A building can be susceptible to all kinds of hazards or damage over time, such as frayed wires setting carpets on fire or water damage causing a ceiling to collapse, or fire escapes rusting out and breaking during use. However, even a building under construction can present hazards to the workers present, and this may include physical injuries such as falls or getting hit by falling objects, or other hazards such as materials catching on fire, leaking water breaking down walls, inhaling fumes and dust, and more. Construction site protection is vital to keeping the people on a work site clear of these hazards, and construction site protection can manifest in many simple and practical ways.
The Reality of Injury
The bad news is that hazards will always exist at construction sites, or in a complete building where remodeling or other work is taking place. Of all occupation-associated illness in the U.S., lung disease is the most common, and that can often happen at the work site. Dust, plaster particles, fumes from equipment or chemicals, and more can all present themselves to workers and cause harm. In fact, respirable, crystalline silica particles are just 1/100th the size of sand grains, and they can get into the air during drilling, cutting, sawing, crushing and more where stones and other materials are used. In fact, some 2.3 million people are exposed to silica at the workplace in the United States. And out of all construction workers, 51.8%, just over half, were diagnosed with moderate pulmonary restriction, and 4.7% of those cases were classified as obstructive. What, then, can be done to keep the workplace safe?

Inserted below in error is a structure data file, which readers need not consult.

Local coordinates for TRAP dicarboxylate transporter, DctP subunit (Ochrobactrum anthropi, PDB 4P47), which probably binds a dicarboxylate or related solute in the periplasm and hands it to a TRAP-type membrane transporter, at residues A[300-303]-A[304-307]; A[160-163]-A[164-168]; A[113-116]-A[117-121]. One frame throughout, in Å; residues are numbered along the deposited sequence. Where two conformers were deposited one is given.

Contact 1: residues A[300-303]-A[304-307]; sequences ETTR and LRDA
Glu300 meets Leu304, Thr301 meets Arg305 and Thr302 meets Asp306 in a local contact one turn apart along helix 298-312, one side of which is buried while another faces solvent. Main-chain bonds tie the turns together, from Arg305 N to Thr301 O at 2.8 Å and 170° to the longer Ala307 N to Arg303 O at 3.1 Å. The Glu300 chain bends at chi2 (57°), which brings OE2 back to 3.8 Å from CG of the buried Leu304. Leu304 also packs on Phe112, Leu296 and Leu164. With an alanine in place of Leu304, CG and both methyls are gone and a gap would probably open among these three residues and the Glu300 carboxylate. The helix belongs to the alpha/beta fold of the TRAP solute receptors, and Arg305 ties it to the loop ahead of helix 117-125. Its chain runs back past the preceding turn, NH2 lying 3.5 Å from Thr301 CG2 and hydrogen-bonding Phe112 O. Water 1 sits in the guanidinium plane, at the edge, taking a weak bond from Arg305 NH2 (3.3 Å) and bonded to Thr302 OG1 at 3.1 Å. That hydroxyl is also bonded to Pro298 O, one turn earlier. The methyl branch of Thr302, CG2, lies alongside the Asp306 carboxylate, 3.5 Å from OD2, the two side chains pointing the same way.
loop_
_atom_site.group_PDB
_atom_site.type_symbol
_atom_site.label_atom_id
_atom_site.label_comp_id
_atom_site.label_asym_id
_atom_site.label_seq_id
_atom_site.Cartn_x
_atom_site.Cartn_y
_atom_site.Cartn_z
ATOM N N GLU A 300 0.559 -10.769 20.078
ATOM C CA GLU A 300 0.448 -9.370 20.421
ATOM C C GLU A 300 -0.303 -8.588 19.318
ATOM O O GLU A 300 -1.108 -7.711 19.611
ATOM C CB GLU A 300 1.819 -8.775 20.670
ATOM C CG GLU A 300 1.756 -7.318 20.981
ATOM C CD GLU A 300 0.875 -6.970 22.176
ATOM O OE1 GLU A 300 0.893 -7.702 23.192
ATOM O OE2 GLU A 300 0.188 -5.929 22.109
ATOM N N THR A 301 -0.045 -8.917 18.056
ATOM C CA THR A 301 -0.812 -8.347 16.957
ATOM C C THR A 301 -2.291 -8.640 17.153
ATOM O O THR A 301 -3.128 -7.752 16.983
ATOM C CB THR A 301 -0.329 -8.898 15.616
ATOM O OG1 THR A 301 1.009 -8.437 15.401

Construction site protection begins with knowing what materials and tools are being used, and where and when. For example, according to Travelers, fire hazards can be surprisingly common. Welding or metal cutting jobs often put out sparks, as can blow torches, and improperly using these items can set nearby wood or canvas on fire, or even spark combustion in nearby electrical or gas-powered construction equipment. For a similar reason, smoking cigarettes or cigars is often forbidden at the construction site, and signs to this effect may be put in place to shore up construction site protection. Or, a designated smoking area may be set up. And where sparks and flames are used, temporary floor covering can be put in place. Floor surface protection can be made of fire-resistant materials that don’t allow sparks or open flames to set the material on fire, and can prevent the sparks from moving to other, flammable, objects.
Similar floor protection may be used for construction site protection where chemicals and liquids are involved. Paint and paint thinner, caulk, spray foam, powerful glues, and more may drip onto the building’s floor, and if the floor is already complete, this mess can undo some of the work that has already been done for that floor, or at least necessitate a clean-up job. And if an entire can or bucket of such materials is knocked over or spilled, floor coverings are especially important. Similarly, the walls and other surfaces could use such covers when liquids are in use; temporary surface protection can keep paint, caulk, and powerful glues from sticking to surfaces where they do not belong. Such materials may ruin whatever they touch, and fixing or replacing the afflicted material can be expensive and slow down a project. Floor protection for painting can keep ahead of any paint spills or drips as the work is carried out.
Finally, where silica and other fine particles or fumes are concerned, gas masks, whether just over the mouth or over the entire face, can be worn to ensure maximum construction site protection for workers. Such fumes cannot enter the lungs if a mask is in place, assuming the filters are working well. For stronger fumes, a full head mask or even an entire suit may be needed to shield not just the lungs, but also the skin and eyes from particles or fumes. If many particle are being kicked up and settle onto the floor, then floor protection paper may be warranted.